Rebuilding Better is on the Ropes Because the Senate is Rigged – It’s Not Just Manchin
On Sunday, Senator Joe Manchin (D-WV) appeared poised to scrap the Build Back Better Act, a legislative package funding child care, early childhood education, healthcare, clean energy and tax credits for parents, which is one of the presidents The main legislative priorities of Joe Biden.
It is possible, as my colleague Andrew Prokop notes, to read Manchin’s recent denunciation of the bill as a simple effort to force other Democrats to make harsh concessions.
Regardless of how Manchin’s comments on Build Back Better should be read (he told Fox News that “that’s a no – on this legislation”), the only reason Manchin’s opinion on the legislation Important is that the United States Senate is an ill-distributed train wreck that gives every resident of Wyoming more than 68 times more representation than every resident of California.
Because small states tend to be whiter and more conservative than large states, the constitutional design of the Senate, which gives each state two senators regardless of its population, gives Republicans a huge advantage in the struggle for control. of the Senate. Indeed, if the Senate could be rightly described as a democratic institution, Democrats would control over 56 or 57 seats, rather than holding just 50 Senate seats.
The Democratic âhalfâ of the Senate represents 186,902,361 individuals. Meanwhile, the Republican âhalfâ represents just 143,857,375 people, a difference of 43,044,986. That means Democrats make up nearly 57% of the population, but control only half of the Senate seats.
I derived this number using the United States Census Bureau population counts from the 2020 census. In each state where both senators are from the same party, I assigned the entire state population to this party. In states with divided delegations, I allocated half of the state’s population to each party. (I coded Sens. Bernie Sanders (I-VT) and Angus King (I-ME) as Democrats. Although both identify as independents, they have reunited with the Democratic Party.)
You can check my work using this spreadsheet. In particular, the population gap seems to be widening. When I calculated this gap using the 2019 census population estimates, I found that Democratic senators were 41,549,808 more than Republicans.
It should be emphasized how much Republicans benefit from the poor distribution of the Senate. In the 25 most populous states, Democratic senators hold a majority of 29 to 21 seats. Republicans, meanwhile, have an identical 29-21 majority in the 25 least populous states.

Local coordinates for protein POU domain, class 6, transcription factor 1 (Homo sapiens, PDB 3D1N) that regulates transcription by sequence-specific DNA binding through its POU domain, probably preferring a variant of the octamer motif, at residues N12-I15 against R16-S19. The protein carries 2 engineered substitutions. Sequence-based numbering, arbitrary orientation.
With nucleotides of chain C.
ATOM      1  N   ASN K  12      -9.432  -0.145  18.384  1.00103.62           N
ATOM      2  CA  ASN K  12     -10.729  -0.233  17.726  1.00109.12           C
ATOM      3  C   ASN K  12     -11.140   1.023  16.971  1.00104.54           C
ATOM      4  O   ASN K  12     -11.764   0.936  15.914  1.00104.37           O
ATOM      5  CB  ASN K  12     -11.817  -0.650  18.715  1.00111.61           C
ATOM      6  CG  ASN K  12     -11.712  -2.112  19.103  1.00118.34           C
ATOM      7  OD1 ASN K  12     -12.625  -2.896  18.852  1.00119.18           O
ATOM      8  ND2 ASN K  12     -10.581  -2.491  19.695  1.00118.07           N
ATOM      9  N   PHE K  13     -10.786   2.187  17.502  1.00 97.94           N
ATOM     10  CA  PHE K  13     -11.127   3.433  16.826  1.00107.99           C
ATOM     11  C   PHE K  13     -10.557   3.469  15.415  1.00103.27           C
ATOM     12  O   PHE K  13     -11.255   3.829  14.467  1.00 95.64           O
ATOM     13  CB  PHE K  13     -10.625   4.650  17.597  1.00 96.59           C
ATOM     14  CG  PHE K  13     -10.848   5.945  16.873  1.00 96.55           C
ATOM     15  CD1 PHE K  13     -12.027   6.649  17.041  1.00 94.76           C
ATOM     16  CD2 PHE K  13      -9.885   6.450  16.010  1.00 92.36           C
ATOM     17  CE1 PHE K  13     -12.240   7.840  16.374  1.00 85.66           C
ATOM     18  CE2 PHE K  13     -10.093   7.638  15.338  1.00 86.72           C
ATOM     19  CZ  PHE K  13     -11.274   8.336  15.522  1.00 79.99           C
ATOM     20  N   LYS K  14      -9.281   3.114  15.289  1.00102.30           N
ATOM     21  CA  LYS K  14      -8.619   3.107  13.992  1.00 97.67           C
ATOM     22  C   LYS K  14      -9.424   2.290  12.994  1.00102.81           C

The 25 most populous states contain almost 84% of the total population of the 50 states. Thus, 16% of the country controls half of the seats in the United States Senate (and that does not take into account the fact that Washington, DC, Puerto Rico and several other American territories have no real representation in Congress).
Granted, Democrats would have a stronger hand in the current Senate if they hadn’t lost winnable races in places like North Carolina and Maine, but unexpected losses and weaker-than-expected candidates are integral to that. any democratic system. The poor distribution of the Senate forces Democrats to stage a perfect match over multiple election cycles if they are to have the chance to implement their legislative agenda. Republicans, meanwhile, can derail the elections they were meant to win and still end up with enough votes to block legislation.
It’s hard to overstate how badly the Senate’s misallocation has caused damage to American democracy. For much of the pre-Civil War era, slave states relied on their disproportionate representation in the Senate to thwart anti-slavery legislation. Beginning with the Lincoln administration, Republicans admitted several underpopulated territories as states in order to maximize their chances of winning the Senate.
Yet while Lincoln’s support for sparsely populated GOP states might be justifiable as an effort to prevent Confederate sympathizers from capturing the Senate, the Republican Party’s state policies quickly turned into a purely partisan takeover. The reason there are two Dakotas, for example, is that the Republicans divided the Dakota territory in 1888 so that they received four senators instead of just two.
Today, if every American’s vote counted equally in Senate elections, the Senate would almost certainly have the votes to pass a Better Rebuild bill, similar to one that has already been passed by the House. Multiple voting rights bills that have been passed by the House would most likely also be law. DC would probably be a state.
Meanwhile, the Supreme Court would almost certainly not be controlled by right-wing Republican candidates and could very well have a Democratic majority. The three judges appointed by former President Donald Trump to the Court, Justices Neil Gorsuch, Brett Kavanaugh and Amy Coney Barrett were appointed by a president who lost the popular vote and confirmed by a bloc of senators representing less than half from the country.
The American people elected Biden by a comfortable margin in 2020, and they also voted to give him a majority in the Senate large enough to pass his platform. This agenda is now on the ropes, not because the American people voted against it, but because the results of the Senate elections bear little resemblance to the will of the people.